State-funded St Vincent’s used as private collateral
HSE in dispute with the hospital group over loans which funded a new building, car park
THE state-funded St Vincent’s University Hospital was put up as security against bank loans to fund a new building in the hospital’s private wing and a new car park.
The charge was secured by Bank of Ireland and Ulster Bank over all the assets of St Vincent’s Healthcare Group, which controls the public and private hospital as well as St Michael’s in Dun Laoghaire.
The HSE is understood to have taken exception to the fact that a public hospital funded by the taxpayer was included as collateral against bank loans. The health authority has asked the hospital to have the banks’ charges over the public hospital rescinded before it releases the funds for a new building for cystic fibrosis patients, according to sources.
The banks’ lien over the property means that they would have first call over the assets if the Sisters of Charity, who own the hospital group, should sell the valuable Dublin 4 site and could theoretically force the sale of the group’s assets.
However, in a statement this weekend, St Vincent’s Healthcare Group (SVHG) has described the dispute with the HSE as an “administrative issue”.
The dispute over the rights to the property emerged during the planned development of a new building for cystic fibrosis and liver transplant patients at the public hospital, for which the State has provided €34m in funding.
According to the HSE, the funding is conditional on the State getting a lien over the public hospital to protect the State’s investment in the facility.
During consultations with the HSE, St Vincent’s Healthcare Group disclosed that this wouldn’t be possible because the two banks already had a lien over the public hospital.
The group has agreed only to provide the hospital with a lien over the new building. The ensuing stand-off could delay the release of funding for the cystic fibrosis unit until the situation is resolved, sources said.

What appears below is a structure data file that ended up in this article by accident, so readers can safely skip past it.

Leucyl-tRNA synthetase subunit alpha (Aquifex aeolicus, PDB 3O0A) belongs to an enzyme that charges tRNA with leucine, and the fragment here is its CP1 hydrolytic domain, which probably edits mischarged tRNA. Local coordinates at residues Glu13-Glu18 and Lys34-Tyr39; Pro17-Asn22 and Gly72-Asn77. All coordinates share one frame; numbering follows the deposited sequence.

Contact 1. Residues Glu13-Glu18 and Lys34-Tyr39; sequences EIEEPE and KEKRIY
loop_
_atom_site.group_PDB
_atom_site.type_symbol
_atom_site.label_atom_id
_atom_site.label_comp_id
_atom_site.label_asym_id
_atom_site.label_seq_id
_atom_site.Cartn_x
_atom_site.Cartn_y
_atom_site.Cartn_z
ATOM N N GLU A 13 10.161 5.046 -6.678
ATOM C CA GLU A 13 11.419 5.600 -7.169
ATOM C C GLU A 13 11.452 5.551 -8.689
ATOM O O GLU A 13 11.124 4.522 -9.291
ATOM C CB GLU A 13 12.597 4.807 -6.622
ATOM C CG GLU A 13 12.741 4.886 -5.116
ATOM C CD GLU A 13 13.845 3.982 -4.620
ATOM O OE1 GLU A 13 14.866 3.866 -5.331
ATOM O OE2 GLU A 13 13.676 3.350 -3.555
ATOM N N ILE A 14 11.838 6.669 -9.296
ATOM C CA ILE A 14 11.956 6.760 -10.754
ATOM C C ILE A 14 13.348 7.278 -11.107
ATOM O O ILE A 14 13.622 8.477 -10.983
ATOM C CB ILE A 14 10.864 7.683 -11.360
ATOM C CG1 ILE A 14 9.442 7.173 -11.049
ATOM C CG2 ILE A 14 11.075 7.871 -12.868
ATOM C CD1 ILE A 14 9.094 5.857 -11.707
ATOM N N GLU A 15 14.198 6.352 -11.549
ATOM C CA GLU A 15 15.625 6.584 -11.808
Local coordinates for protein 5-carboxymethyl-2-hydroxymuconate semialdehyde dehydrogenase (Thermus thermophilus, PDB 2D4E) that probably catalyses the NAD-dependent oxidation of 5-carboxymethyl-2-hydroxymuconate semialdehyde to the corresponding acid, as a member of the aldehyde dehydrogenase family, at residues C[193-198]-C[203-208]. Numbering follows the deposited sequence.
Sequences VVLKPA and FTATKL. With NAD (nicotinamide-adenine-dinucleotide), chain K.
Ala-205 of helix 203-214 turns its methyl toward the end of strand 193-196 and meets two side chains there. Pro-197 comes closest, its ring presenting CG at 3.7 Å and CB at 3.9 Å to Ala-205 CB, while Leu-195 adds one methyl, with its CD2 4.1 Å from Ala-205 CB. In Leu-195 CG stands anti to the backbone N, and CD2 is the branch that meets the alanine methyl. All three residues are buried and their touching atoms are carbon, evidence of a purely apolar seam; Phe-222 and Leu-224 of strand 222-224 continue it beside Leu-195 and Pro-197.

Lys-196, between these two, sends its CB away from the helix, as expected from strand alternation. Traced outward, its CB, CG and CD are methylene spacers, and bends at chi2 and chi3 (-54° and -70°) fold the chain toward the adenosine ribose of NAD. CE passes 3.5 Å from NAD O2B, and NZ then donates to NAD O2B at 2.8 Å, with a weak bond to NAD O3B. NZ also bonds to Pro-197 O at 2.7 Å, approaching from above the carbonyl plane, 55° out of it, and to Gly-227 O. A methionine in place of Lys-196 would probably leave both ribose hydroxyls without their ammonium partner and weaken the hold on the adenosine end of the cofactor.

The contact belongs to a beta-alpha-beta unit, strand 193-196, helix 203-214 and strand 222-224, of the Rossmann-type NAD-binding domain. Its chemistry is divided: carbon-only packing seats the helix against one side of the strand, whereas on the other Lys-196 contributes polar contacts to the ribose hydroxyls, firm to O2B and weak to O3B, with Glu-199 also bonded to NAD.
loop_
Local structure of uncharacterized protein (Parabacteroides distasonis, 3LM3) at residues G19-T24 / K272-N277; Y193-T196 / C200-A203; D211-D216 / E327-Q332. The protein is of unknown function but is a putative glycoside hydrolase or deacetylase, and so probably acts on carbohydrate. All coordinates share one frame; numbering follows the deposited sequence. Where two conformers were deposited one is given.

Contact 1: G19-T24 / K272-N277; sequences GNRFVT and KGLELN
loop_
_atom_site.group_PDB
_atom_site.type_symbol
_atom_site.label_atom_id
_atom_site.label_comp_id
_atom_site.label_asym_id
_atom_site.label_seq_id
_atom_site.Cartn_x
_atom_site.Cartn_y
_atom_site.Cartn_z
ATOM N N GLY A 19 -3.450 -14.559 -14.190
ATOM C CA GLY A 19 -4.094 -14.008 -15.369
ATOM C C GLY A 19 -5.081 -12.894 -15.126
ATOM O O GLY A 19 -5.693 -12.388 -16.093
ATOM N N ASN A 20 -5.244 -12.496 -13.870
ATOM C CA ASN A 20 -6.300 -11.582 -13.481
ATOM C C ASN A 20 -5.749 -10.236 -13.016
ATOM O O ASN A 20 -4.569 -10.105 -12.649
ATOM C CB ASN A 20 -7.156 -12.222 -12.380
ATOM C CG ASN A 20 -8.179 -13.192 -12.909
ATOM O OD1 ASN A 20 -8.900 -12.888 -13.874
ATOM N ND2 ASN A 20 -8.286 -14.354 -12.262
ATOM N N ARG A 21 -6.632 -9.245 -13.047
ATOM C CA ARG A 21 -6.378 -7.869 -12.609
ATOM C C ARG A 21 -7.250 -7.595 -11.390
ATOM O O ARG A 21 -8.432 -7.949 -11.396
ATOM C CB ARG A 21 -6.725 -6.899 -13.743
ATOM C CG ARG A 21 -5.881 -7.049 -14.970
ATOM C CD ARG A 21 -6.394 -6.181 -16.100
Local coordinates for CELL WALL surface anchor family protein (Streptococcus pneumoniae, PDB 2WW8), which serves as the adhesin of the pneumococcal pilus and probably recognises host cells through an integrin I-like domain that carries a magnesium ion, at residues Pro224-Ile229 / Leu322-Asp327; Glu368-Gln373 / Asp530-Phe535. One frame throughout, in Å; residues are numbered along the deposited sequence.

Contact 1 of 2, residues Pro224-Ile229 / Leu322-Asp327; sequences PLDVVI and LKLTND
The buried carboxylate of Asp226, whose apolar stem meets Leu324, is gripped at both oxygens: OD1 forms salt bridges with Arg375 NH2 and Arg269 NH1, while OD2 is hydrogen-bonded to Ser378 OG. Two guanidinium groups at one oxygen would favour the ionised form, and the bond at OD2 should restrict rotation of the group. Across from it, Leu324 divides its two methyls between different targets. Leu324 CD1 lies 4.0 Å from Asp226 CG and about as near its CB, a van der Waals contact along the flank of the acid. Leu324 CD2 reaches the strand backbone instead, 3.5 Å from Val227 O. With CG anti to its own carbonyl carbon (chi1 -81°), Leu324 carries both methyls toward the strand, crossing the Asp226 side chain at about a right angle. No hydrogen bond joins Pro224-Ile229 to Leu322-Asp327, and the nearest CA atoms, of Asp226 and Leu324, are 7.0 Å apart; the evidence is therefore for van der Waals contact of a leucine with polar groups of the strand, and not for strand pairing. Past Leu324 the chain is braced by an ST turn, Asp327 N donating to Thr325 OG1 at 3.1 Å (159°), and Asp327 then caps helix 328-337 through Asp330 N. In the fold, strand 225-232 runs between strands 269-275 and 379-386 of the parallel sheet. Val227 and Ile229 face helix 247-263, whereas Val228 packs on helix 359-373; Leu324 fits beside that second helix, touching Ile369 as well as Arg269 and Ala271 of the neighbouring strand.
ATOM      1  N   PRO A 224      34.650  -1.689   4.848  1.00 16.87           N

The HSE introduced a requirement several years ago of securing a charge over voluntary public hospitals in return for state funding.
The hospitals are required to sign a so-called “protection of the State’s interest” document which gives the State a charge over the facilities in return for the investment. The Mater hospital in north Dublin signed the document giving the HSE a lien on the public hospital in return for public funding of its new wing in December 2008.
A statement issued on behalf of St Vincent’s this weekend said “an administrative issue had arisen with the HSE that we hope can be satisfactorily resolved very shortly”.
“To secure the taxpayers’ interest in the case of the finance required for the building of the new ward block (that will be used by SVUH, ie the public hospital), SVHG has given the HSE an assurance that it can have a lien on the ward block and SVHG is willing to totally underwrite the return of the building and any finance to the HSE if the Group were to discontinue providing healthcare facilities.
It has also provided the HSE with an assurance that it is the Group’s intention to continue indefinitely in the provision of healthcare,” it said.
The statement continued: “As the other agreements were entered into with the banks before this 120-bed ward block project came on stream, the group cannot provide ‘first call’ to the HSE in relation to all of its assets . . . As the ward block is a separate project we do not see why it should be necessary to rescind any other historical arrangements and we have advised the HSE of this position.”
The latest accounts for St Vincent’s Healthcare Group said the company has guaranteed bank borrowings of more than €37m which are secured by charges over the assets of the two subsidiary companies.
Ulster Bank was given a charge over the group — including the public hospital — five years ago for a loan to build a new car park in the grounds. Bank of Ireland, which financed a new building for St Vincent’s Private, two years ago, was also given a charge over the group’s assets.
Both banks have fixed charges against the respective buildings they financed.
“These ‘fixed charges’ are less than the value of the buildings but as the group is the ultimate guarantor of the projects both banks have ‘floating charges’ against St Vincent’s Hospital Group,” the statement said.